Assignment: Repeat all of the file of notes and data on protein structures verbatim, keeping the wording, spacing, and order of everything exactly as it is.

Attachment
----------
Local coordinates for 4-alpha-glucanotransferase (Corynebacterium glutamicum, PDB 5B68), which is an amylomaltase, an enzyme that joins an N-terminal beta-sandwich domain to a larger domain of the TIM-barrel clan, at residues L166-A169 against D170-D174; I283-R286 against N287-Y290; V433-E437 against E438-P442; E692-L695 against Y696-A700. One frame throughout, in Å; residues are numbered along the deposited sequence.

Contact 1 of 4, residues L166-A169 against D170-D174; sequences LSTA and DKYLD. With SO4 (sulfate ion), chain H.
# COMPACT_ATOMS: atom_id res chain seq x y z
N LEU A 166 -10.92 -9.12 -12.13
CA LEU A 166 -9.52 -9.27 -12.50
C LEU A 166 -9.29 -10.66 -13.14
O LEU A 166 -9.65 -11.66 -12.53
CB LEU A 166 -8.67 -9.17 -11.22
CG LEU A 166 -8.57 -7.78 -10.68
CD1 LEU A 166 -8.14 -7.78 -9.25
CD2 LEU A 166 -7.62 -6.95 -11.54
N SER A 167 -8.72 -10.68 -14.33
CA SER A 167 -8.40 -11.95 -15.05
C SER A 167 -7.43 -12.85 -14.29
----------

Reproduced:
Local coordinates for 4-alpha-glucanotransferase (Corynebacterium glutamicum, PDB 5B68), which is an amylomaltase, an enzyme that joins an N-terminal beta-sandwich domain to a larger domain of the TIM-barrel clan, at residues L166-A169 against D170-D174; I283-R286 against N287-Y290; V433-E437 against E438-P442; E692-L695 against Y696-A700. One frame throughout, in Å; residues are numbered along the deposited sequence.

Contact 1 of 4, residues L166-A169 against D170-D174; sequences LSTA and DKYLD. With SO4 (sulfate ion), chain H.
# COMPACT_ATOMS: atom_id res chain seq x y z
N LEU A 166 -10.92 -9.12 -12.13
CA LEU A 166 -9.52 -9.27 -12.50
C LEU A 166 -9.29 -10.66 -13.14
O LEU A 166 -9.65 -11.66 -12.53
CB LEU A 166 -8.67 -9.17 -11.22
CG LEU A 166 -8.57 -7.78 -10.68
CD1 LEU A 166 -8.14 -7.78 -9.25
CD2 LEU A 166 -7.62 -6.95 -11.54
N SER A 167 -8.72 -10.68 -14.33
CA SER A 167 -8.40 -11.95 -15.05
C SER A 167 -7.43 -12.85 -14.29